Blawk Hawk pilot says rescue missions are from the heart

Some of the most gut-wrenching and heart warming scenes we've witnessed from the aftermath of Hurricane Harvey have been the dozens and dozens of rescues.

AUSTIN - John Thresher is a Black Hawk pilot who helped rescue hundreds of people left homeless after Hurricane Harvey devastated several Texas cities.

Along with the entire Texas Army National Guard, Thresher was activated Aug. 28.

He said he has flown and followed the storm from Corpus Christi to Rockport to Victoria and finally to the Houston-area.

His unit, the 36th Combat Aviation Brigade, works with Texas Task Force One to help flood victims.

He has been flying search and rescue missions since Harvey hit.

"It's a mission of the heart. You see folks on the ground. We're Texans and they're Texans," said Thresher.

Thresher said it's extraordinary that thousands of first responders and civilians have come from all around the country to help those in need.

"This is Texas, this is America -- that to me, you know, the Charlottesville or any of those kinds of events are a microcosm," he said. "It's a very small minority and although they get a lot of press and they get a lot of air time, this is real. This is what I experience on a daily basis," Thresher said.

Whether by air or on the ground, the 36th Infantry Division carried humans and their four-legged friends to land and safety.

Thresher's unit alone saved hundreds of lives.

One of those rescues only happened because his crew chief saw a boat in distress.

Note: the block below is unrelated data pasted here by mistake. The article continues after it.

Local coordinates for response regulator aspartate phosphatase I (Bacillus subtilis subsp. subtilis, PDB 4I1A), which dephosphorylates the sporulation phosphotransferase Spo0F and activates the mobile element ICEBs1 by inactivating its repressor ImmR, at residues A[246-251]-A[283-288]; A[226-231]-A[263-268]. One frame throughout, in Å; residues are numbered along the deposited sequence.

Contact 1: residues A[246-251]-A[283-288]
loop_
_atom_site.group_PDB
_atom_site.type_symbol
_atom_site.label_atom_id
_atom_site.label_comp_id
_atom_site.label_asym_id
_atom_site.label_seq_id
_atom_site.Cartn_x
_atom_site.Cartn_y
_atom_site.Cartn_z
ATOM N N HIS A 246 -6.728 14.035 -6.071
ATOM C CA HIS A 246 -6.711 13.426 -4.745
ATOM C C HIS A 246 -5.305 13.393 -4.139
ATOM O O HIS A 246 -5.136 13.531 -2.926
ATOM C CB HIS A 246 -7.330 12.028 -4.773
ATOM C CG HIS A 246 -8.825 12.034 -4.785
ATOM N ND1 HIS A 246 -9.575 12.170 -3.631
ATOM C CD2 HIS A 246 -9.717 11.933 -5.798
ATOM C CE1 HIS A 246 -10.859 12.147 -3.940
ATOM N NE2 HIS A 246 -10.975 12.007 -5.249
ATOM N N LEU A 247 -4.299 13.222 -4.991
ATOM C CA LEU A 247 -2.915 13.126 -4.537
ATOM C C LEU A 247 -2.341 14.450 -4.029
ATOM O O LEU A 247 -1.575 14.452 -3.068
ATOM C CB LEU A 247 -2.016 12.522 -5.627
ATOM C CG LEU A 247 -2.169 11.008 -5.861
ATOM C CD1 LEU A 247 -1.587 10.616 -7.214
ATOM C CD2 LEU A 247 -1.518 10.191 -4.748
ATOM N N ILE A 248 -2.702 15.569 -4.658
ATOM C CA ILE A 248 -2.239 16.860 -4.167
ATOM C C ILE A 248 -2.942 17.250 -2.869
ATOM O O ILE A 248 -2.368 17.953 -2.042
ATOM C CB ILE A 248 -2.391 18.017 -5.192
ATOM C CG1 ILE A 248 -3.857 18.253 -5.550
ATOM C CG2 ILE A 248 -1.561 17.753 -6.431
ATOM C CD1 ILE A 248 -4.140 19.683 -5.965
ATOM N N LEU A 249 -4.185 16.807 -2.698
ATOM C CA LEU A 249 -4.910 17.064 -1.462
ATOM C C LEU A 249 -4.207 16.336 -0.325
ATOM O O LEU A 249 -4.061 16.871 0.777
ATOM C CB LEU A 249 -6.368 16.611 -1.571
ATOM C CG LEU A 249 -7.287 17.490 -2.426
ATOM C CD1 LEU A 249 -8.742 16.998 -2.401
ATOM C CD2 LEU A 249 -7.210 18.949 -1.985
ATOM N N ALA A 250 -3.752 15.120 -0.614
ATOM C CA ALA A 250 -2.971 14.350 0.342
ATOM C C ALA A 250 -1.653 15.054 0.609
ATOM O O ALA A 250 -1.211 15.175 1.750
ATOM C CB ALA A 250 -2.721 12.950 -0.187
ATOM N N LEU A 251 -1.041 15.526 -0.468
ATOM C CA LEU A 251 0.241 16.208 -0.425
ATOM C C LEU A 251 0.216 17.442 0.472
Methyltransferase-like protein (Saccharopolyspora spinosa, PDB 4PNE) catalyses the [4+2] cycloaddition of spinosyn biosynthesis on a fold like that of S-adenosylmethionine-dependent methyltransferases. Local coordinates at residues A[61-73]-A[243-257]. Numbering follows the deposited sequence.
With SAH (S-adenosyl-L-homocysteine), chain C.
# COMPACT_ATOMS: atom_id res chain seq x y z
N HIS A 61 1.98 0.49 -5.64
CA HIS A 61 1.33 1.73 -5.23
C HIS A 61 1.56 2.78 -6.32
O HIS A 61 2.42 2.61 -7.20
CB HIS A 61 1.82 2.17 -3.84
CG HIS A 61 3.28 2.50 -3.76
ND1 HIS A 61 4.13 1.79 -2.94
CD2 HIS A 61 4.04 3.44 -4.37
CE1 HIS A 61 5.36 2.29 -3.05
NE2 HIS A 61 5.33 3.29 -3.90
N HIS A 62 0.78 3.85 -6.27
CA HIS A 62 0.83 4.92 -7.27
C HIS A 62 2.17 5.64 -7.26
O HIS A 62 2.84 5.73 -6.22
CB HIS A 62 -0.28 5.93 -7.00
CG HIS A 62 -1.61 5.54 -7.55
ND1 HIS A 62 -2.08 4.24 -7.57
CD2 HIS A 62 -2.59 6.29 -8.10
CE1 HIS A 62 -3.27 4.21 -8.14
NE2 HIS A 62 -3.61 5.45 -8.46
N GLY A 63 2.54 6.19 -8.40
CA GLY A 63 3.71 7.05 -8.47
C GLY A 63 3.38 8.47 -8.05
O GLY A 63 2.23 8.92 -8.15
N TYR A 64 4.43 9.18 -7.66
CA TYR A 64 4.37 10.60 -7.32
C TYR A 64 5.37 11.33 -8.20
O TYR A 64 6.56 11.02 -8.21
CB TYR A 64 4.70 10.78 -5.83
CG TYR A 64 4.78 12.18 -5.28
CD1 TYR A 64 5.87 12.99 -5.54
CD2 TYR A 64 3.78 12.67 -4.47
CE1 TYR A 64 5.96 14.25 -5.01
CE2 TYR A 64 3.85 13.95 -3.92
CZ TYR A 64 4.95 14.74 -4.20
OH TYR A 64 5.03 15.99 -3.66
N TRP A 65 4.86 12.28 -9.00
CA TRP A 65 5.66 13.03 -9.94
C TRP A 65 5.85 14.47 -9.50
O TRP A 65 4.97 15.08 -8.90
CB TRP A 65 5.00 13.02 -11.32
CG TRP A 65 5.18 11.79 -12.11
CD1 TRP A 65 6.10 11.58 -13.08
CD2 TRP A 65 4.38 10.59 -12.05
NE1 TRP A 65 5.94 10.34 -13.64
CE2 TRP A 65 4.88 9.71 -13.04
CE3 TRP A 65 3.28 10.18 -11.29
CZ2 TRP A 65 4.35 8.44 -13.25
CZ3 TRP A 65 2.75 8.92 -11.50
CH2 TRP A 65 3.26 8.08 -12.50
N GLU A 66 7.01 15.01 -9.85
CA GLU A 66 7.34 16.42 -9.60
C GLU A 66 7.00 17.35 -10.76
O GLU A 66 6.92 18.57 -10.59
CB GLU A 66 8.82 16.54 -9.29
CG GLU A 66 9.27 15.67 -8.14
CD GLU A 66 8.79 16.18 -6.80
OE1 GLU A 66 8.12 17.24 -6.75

"All of a sudden, their motor quit. He saw them sweep them underneath an overpass and eventually collide into a tree with their boat, basically destroying and sinking their boat ... Both of the Florida game wardens were clinging to trees in very fast moving water and if our unit's crew hadn't had been there. That's a miracle in my mind. If our crew hadn't had been there, those guys wouldn't have made it," Thresher said.

But of those rescues weren't easy.

"It was almost a pressure cooker of experience. Thirty hours of flight time in these kinds of conditions with 500-foot ceilings and one mile of visibility, sometimes less in driving rain, having to operate in 30 to 35 knot wind, trying to hover an aircraft, that's 100 to 150 feet, while we lower a rescue swimmer to a pinpoint, a 3 foot by 3 foot block to somebody's front porch to get them and bring them out -- it's extraordinarily difficult," Thresher said. 

What's even more extraordinary to Thresher is that rescuers came from all over the country.

Those Florida game wardens he helped rescue, for example.

Thresher said while we are Texans, he'll remember the thousands of first responders and civilians working together, helping those in need.

© 2017 KVUE-TV


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